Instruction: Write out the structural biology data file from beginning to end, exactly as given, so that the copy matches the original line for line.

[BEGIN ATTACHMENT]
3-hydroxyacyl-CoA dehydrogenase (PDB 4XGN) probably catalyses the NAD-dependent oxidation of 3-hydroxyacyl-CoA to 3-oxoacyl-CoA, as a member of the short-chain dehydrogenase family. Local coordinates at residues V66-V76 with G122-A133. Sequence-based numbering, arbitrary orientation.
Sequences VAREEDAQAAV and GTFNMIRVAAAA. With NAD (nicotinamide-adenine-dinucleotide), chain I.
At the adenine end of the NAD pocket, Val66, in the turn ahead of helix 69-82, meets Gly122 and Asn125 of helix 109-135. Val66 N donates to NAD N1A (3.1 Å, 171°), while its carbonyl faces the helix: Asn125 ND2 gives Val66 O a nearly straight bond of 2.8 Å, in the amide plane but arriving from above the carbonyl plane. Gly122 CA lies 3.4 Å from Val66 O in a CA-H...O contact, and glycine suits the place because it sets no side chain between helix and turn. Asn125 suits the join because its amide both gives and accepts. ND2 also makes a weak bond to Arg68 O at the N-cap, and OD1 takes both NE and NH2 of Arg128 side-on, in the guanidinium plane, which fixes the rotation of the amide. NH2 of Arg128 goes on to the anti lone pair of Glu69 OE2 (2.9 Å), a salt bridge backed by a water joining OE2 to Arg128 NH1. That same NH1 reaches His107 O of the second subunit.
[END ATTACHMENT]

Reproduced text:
3-hydroxyacyl-CoA dehydrogenase (PDB 4XGN) probably catalyses the NAD-dependent oxidation of 3-hydroxyacyl-CoA to 3-oxoacyl-CoA, as a member of the short-chain dehydrogenase family. Local coordinates at residues V66-V76 with G122-A133. Sequence-based numbering, arbitrary orientation.
Sequences VAREEDAQAAV and GTFNMIRVAAAA. With NAD (nicotinamide-adenine-dinucleotide), chain I.
At the adenine end of the NAD pocket, Val66, in the turn ahead of helix 69-82, meets Gly122 and Asn125 of helix 109-135. Val66 N donates to NAD N1A (3.1 Å, 171°), while its carbonyl faces the helix: Asn125 ND2 gives Val66 O a nearly straight bond of 2.8 Å, in the amide plane but arriving from above the carbonyl plane. Gly122 CA lies 3.4 Å from Val66 O in a CA-H...O contact, and glycine suits the place because it sets no side chain between helix and turn. Asn125 suits the join because its amide both gives and accepts. ND2 also makes a weak bond to Arg68 O at the N-cap, and OD1 takes both NE and NH2 of Arg128 side-on, in the guanidinium plane, which fixes the rotation of the amide. NH2 of Arg128 goes on to the anti lone pair of Glu69 OE2 (2.9 Å), a salt bridge backed by a water joining OE2 to Arg128 NH1. That same NH1 reaches His107 O of the second subunit.